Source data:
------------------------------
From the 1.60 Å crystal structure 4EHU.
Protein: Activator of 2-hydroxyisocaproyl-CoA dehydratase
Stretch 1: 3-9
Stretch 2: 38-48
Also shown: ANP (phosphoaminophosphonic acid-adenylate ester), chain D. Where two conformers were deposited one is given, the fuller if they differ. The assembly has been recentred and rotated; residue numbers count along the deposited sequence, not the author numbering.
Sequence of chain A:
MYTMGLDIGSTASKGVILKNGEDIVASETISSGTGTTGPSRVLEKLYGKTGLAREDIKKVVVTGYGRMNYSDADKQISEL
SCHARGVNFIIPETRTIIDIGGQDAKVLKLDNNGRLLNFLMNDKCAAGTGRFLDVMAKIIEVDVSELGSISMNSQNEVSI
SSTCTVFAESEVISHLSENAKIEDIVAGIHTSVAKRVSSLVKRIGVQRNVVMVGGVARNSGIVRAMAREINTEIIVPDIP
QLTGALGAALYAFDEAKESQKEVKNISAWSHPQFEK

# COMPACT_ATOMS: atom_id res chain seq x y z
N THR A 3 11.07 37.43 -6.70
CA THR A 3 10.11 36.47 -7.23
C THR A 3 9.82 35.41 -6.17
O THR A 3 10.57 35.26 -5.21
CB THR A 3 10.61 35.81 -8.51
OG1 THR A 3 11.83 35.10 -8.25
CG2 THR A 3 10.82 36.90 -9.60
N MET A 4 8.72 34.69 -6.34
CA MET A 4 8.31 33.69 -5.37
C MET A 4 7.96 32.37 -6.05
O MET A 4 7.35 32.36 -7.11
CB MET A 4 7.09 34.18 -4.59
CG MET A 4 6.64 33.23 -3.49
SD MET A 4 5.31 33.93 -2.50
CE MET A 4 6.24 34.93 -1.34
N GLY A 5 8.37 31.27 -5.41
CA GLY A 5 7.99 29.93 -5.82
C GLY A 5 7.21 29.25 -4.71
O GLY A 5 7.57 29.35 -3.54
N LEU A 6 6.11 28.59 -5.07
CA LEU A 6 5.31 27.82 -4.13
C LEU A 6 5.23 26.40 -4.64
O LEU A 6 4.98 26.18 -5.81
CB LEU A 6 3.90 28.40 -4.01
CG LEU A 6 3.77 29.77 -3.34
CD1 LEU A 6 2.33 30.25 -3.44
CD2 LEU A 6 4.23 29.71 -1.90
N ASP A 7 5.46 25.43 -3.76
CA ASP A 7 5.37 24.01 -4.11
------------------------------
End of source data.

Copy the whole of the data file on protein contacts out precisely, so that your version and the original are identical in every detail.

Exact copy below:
From the 1.60 Å crystal structure 4EHU.
Protein: Activator of 2-hydroxyisocaproyl-CoA dehydratase
Stretch 1: 3-9
Stretch 2: 38-48
Also shown: ANP (phosphoaminophosphonic acid-adenylate ester), chain D. Where two conformers were deposited one is given, the fuller if they differ. The assembly has been recentred and rotated; residue numbers count along the deposited sequence, not the author numbering.
Sequence of chain A:
MYTMGLDIGSTASKGVILKNGEDIVASETISSGTGTTGPSRVLEKLYGKTGLAREDIKKVVVTGYGRMNYSDADKQISEL
SCHARGVNFIIPETRTIIDIGGQDAKVLKLDNNGRLLNFLMNDKCAAGTGRFLDVMAKIIEVDVSELGSISMNSQNEVSI
SSTCTVFAESEVISHLSENAKIEDIVAGIHTSVAKRVSSLVKRIGVQRNVVMVGGVARNSGIVRAMAREINTEIIVPDIP
QLTGALGAALYAFDEAKESQKEVKNISAWSHPQFEK

# COMPACT_ATOMS: atom_id res chain seq x y z
N THR A 3 11.07 37.43 -6.70
CA THR A 3 10.11 36.47 -7.23
C THR A 3 9.82 35.41 -6.17
O THR A 3 10.57 35.26 -5.21
CB THR A 3 10.61 35.81 -8.51
OG1 THR A 3 11.83 35.10 -8.25
CG2 THR A 3 10.82 36.90 -9.60
N MET A 4 8.72 34.69 -6.34
CA MET A 4 8.31 33.69 -5.37
C MET A 4 7.96 32.37 -6.05
O MET A 4 7.35 32.36 -7.11
CB MET A 4 7.09 34.18 -4.59
CG MET A 4 6.64 33.23 -3.49
SD MET A 4 5.31 33.93 -2.50
CE MET A 4 6.24 34.93 -1.34
N GLY A 5 8.37 31.27 -5.41
CA GLY A 5 7.99 29.93 -5.82
C GLY A 5 7.21 29.25 -4.71
O GLY A 5 7.57 29.35 -3.54
N LEU A 6 6.11 28.59 -5.07
CA LEU A 6 5.31 27.82 -4.13
C LEU A 6 5.23 26.40 -4.64
O LEU A 6 4.98 26.18 -5.81
CB LEU A 6 3.90 28.40 -4.01
CG LEU A 6 3.77 29.77 -3.34
CD1 LEU A 6 2.33 30.25 -3.44
CD2 LEU A 6 4.23 29.71 -1.90
N ASP A 7 5.46 25.43 -3.76
CA ASP A 7 5.37 24.01 -4.11